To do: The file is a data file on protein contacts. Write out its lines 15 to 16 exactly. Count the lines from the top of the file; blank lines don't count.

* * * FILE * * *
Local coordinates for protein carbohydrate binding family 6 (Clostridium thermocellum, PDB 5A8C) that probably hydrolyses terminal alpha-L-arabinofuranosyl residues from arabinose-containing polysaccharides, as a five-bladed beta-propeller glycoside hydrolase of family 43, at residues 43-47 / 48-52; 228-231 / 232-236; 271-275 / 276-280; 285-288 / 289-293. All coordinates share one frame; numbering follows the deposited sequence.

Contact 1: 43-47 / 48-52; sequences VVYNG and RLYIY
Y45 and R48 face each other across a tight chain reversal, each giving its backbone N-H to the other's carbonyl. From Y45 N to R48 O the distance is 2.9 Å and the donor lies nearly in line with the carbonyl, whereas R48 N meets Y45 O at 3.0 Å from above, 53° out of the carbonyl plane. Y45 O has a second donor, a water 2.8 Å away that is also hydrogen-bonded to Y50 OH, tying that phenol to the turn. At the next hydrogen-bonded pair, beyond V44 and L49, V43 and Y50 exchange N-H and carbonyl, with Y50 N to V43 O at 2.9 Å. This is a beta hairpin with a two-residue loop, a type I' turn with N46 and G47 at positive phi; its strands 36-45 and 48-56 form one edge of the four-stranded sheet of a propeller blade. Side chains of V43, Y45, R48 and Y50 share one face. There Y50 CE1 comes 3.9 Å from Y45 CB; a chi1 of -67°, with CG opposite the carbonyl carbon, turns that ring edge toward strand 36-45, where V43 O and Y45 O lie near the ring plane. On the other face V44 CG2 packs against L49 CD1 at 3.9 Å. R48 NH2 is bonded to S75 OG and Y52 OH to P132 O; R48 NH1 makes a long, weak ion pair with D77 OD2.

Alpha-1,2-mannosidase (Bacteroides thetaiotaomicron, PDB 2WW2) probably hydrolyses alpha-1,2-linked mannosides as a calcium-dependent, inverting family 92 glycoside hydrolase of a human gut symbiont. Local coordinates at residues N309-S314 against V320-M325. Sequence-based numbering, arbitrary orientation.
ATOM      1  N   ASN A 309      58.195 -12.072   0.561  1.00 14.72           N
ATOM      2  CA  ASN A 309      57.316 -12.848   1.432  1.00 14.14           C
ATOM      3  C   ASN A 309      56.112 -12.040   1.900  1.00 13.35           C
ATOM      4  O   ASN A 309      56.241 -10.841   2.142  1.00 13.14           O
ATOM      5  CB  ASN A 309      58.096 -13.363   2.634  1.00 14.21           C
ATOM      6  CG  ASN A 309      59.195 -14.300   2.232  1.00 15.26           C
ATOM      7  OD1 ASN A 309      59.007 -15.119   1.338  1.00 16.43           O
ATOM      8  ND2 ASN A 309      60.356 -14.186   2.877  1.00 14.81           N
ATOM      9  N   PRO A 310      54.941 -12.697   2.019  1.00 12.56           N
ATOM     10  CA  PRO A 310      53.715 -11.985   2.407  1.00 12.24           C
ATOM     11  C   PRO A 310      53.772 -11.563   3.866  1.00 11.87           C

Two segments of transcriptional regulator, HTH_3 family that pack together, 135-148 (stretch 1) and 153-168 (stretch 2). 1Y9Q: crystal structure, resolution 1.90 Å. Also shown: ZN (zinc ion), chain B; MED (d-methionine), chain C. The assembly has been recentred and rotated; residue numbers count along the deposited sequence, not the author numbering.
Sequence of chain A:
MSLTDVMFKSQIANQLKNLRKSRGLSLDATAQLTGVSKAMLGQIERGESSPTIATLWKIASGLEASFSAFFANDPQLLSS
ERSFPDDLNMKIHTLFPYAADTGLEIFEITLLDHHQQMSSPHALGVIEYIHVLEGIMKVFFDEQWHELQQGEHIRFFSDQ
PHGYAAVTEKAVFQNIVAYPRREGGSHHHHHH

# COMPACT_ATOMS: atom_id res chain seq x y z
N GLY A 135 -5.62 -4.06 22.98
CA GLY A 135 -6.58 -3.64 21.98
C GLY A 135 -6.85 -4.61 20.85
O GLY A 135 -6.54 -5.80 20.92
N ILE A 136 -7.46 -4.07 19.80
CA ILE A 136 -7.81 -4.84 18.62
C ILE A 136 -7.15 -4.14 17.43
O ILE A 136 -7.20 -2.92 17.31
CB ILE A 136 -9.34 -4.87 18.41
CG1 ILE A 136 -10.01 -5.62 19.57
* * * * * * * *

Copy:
ATOM     11  C   PRO A 310      53.772 -11.563   3.866  1.00 11.87           C

Two segments of transcriptional regulator, HTH_3 family that pack together, 135-148 (stretch 1) and 153-168 (stretch 2). 1Y9Q: crystal structure, resolution 1.90 Å. Also shown: ZN (zinc ion), chain B; MED (d-methionine), chain C. The assembly has been recentred and rotated; residue numbers count along the deposited sequence, not the author numbering.